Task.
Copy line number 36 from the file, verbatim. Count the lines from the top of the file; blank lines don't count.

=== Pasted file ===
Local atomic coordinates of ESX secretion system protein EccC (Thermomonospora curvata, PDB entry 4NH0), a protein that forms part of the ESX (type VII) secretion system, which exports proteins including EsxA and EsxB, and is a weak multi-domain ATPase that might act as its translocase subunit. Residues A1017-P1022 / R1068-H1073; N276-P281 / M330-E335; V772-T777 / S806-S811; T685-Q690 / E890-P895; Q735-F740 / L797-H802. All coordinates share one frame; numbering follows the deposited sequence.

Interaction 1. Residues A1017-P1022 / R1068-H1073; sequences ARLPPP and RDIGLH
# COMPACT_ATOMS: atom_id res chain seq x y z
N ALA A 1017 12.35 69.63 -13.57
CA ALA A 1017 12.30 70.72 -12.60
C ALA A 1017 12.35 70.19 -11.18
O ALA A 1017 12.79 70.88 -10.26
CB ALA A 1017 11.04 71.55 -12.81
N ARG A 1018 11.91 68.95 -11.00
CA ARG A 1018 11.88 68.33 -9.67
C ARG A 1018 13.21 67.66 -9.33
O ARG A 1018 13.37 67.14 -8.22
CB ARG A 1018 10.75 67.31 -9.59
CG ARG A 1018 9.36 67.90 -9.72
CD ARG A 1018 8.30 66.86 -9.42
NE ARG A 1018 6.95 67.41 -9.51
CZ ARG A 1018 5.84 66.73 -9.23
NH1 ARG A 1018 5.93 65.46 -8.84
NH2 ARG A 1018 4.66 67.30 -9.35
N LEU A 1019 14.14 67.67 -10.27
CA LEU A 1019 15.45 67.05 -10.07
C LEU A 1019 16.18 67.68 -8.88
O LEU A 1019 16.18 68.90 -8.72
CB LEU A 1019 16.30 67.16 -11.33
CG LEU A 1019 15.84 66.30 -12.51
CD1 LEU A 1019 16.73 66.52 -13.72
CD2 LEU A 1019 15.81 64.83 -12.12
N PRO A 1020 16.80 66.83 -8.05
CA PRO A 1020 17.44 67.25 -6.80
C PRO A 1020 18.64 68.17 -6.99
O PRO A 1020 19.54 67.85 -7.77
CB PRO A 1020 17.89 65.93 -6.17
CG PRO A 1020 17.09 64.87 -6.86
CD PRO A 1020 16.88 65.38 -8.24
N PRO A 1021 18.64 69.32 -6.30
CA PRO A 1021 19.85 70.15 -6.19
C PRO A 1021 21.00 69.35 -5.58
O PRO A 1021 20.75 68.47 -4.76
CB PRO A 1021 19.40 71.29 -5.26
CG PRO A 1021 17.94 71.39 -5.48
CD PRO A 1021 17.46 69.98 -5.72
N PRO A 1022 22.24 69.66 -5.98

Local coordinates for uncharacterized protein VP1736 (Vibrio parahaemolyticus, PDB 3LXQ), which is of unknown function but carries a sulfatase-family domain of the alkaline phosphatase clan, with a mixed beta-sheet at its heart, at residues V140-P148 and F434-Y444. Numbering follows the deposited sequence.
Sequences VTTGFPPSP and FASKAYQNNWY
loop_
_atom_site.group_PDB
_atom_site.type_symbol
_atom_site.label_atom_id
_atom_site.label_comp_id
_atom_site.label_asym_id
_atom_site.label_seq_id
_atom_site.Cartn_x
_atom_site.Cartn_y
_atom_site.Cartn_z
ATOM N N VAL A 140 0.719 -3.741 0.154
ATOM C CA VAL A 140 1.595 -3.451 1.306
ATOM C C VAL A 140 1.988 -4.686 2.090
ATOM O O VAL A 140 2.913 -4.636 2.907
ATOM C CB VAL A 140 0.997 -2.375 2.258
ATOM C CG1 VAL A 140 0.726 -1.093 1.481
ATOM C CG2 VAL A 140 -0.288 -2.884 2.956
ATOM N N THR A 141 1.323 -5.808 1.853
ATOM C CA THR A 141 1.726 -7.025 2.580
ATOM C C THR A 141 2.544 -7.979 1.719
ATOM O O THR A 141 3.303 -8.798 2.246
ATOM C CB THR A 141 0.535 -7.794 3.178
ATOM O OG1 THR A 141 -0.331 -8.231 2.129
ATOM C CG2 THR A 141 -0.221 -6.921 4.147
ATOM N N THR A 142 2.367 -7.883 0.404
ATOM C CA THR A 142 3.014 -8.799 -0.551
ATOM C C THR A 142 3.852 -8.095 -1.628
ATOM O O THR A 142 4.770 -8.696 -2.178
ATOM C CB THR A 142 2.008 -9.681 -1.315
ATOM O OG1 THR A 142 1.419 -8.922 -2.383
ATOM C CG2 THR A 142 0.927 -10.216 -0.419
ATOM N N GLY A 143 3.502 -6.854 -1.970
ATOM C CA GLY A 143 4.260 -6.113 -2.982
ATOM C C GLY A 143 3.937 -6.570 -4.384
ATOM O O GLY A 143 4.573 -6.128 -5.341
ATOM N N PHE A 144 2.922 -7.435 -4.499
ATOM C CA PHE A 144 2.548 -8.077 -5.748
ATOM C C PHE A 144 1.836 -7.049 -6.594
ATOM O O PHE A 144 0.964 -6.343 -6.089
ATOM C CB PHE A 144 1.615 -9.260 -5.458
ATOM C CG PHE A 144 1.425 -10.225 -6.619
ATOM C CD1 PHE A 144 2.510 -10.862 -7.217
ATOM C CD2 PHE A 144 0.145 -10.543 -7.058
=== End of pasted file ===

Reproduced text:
CA PRO A 1021 19.85 70.15 -6.19